The Eating and Drinking Ability Classification System in a population-based sample of preschool children with cerebral palsy

Authors

  • Katherine A Benfer,

    Corresponding author
    1. Queensland Cerebral Palsy and Rehabilitation Research Centre, Child Health Research Centre, The University of Queensland, Brisbane, Qld, Australia
    • Correspondence to Katherine Benfer at Queensland Cerebral Palsy and Rehabilitation Research Centre, Child Health Research Centre, The University of Queensland, Level 6, Centre for Children's Health Research, 62 Graham St, South Brisbane, Qld 4101, Australia. E-mail: katherine.benfer@uqconnect.edu.au.

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  • Kelly A Weir,

    1. Menzies Health Institute of Queensland, Griffith University, Gold Coast, Qld, Australia
    2. Gold Coast University Hospital, Gold Coast Health, Gold Coast, Qld, Australia
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  • Kristie L Bell,

    1. Queensland Cerebral Palsy and Rehabilitation Research Centre, Child Health Research Centre, The University of Queensland, Brisbane, Qld, Australia
    2. Children's Nutrition Research Centre, Child Health Research Centre, The University of Queensland, Brisbane, Qld, Australia
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  • Robert S Ware,

    1. Menzies Health Institute of Queensland, Griffith University, Gold Coast, Qld, Australia
    2. Queensland Centre for Intellectual and Developmental Disability, The University of Queensland, Brisbane, Qld, Australia
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  • Peter SW Davies,

    1. Children's Nutrition Research Centre, Child Health Research Centre, The University of Queensland, Brisbane, Qld, Australia
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  • Roslyn N Boyd

    1. Queensland Cerebral Palsy and Rehabilitation Research Centre, Child Health Research Centre, The University of Queensland, Brisbane, Qld, Australia
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Abstract

Aim

To determine (1) the reproducibility of the Eating and Drinking Ability Classification System (EDACS); (2) EDACS classification distribution in a population-based cohort with cerebral palsy (CP); and (3) the relationships between the EDACS and clinical mealtime assessment, other classifications, and health outcomes.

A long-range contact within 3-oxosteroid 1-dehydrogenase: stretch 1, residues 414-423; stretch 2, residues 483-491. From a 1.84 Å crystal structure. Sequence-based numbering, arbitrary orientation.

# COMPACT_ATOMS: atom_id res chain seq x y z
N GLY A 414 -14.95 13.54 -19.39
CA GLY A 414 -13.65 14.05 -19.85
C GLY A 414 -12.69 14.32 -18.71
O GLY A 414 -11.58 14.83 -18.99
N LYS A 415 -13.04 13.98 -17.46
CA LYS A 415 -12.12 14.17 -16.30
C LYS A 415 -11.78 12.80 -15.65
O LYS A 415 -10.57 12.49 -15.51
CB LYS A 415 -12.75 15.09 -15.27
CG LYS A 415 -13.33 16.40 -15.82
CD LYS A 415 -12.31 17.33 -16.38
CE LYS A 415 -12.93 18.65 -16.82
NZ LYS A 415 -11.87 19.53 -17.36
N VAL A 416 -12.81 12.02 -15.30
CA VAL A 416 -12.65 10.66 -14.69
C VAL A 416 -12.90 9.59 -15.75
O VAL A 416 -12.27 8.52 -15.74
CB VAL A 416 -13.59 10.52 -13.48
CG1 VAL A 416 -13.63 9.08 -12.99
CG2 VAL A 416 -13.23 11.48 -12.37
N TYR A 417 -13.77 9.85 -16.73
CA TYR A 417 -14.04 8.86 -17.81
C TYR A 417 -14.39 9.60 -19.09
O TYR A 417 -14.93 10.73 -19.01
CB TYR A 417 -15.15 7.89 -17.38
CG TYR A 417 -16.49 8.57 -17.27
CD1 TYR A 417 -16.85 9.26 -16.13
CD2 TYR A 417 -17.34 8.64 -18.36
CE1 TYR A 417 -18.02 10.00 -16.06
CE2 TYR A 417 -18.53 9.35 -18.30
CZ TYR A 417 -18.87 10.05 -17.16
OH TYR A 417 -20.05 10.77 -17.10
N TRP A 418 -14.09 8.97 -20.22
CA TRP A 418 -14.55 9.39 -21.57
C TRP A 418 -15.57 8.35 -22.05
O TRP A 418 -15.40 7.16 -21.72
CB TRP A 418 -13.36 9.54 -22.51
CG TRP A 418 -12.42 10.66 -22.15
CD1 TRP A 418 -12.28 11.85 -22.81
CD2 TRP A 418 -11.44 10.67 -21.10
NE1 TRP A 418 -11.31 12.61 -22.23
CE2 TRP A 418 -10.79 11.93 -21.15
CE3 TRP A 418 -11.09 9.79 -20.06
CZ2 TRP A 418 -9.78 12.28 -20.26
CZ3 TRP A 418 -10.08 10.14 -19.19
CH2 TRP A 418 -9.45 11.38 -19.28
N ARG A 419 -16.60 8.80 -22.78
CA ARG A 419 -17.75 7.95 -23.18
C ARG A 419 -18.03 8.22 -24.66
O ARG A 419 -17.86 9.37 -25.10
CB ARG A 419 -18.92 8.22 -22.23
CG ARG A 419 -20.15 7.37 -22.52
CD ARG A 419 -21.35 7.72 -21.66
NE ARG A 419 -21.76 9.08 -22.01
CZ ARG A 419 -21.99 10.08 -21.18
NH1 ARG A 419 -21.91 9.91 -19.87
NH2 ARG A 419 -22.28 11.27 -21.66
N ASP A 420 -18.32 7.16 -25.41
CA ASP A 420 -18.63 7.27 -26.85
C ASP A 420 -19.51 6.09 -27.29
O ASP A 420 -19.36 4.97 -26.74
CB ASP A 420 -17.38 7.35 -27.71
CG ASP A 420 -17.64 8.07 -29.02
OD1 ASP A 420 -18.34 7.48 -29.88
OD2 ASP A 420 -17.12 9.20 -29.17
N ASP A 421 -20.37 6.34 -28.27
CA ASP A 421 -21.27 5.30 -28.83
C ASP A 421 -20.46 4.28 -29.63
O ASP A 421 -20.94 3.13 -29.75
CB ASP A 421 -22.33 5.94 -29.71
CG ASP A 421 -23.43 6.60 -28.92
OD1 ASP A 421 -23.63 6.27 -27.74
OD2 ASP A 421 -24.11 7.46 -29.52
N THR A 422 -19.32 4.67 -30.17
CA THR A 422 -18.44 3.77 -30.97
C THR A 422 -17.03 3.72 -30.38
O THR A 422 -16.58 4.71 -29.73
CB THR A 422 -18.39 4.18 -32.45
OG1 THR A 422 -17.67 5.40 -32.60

Method

This was a cross-sectional population-based cohort study of 170 children with CP at 3 years to 5 years (mean 57.6mo, standard deviation [SD] 8.3mo; 105 males, n=65 females). Functional abilities were representative of a population sample (Gross Motor Function Classification System level I=74, II=34, III=21, IV=18, V=23). The EDACS was the primary classification of mealtime function. The Dysphagia Disorders Survey was the clinical mealtime assessment. Gross motor function was classified using the Gross Motor Function Classification System.

Results

EDACS classification had 88.3% intrarater agreement (κ=0.84, intraclass correlation coefficient=0.95; p<0.001) and 51.7% interrater agreement (κ=0.36, intraclass correlation coefficient=0.79; p<0.001). In total, 56.5% of children were classified as EDACS level I. There was a strong stepwise relationship between the Dysphagia Disorders Survey and EDACS (r=0.96, p<0.001). Parental stress (odds ratio=1.3, p=0.05) and feeding tubes (odds ratio=6.4, p<0.001) were significantly related to more limited function on the EDACS.

Interpretation

The EDACS presents a viable adjunct to clinical assessment of feeding skills in children with CP for use in surveillance trials and clinical practice. A rating addendum would be a useful contribution to the tool to enhance reproducibility.

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